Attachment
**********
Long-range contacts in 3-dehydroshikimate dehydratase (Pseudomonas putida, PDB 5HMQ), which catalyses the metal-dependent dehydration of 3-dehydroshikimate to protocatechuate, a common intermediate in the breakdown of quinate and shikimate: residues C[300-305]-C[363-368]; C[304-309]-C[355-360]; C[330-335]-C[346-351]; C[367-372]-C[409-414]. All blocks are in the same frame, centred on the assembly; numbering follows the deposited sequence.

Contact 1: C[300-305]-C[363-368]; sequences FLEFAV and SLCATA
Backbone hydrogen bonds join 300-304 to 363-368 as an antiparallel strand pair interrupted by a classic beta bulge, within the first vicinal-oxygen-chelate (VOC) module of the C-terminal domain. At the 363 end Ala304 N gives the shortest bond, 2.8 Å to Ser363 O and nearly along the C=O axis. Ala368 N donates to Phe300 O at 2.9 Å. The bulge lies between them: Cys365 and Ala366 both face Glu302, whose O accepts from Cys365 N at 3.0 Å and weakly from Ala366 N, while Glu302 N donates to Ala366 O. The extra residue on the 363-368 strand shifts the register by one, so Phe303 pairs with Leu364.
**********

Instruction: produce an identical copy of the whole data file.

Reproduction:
Long-range contacts in 3-dehydroshikimate dehydratase (Pseudomonas putida, PDB 5HMQ), which catalyses the metal-dependent dehydration of 3-dehydroshikimate to protocatechuate, a common intermediate in the breakdown of quinate and shikimate: residues C[300-305]-C[363-368]; C[304-309]-C[355-360]; C[330-335]-C[346-351]; C[367-372]-C[409-414]. All blocks are in the same frame, centred on the assembly; numbering follows the deposited sequence.

Contact 1: C[300-305]-C[363-368]; sequences FLEFAV and SLCATA
Backbone hydrogen bonds join 300-304 to 363-368 as an antiparallel strand pair interrupted by a classic beta bulge, within the first vicinal-oxygen-chelate (VOC) module of the C-terminal domain. At the 363 end Ala304 N gives the shortest bond, 2.8 Å to Ser363 O and nearly along the C=O axis. Ala368 N donates to Phe300 O at 2.9 Å. The bulge lies between them: Cys365 and Ala366 both face Glu302, whose O accepts from Cys365 N at 3.0 Å and weakly from Ala366 N, while Glu302 N donates to Ala366 O. The extra residue on the 363-368 strand shifts the register by one, so Phe303 pairs with Leu364.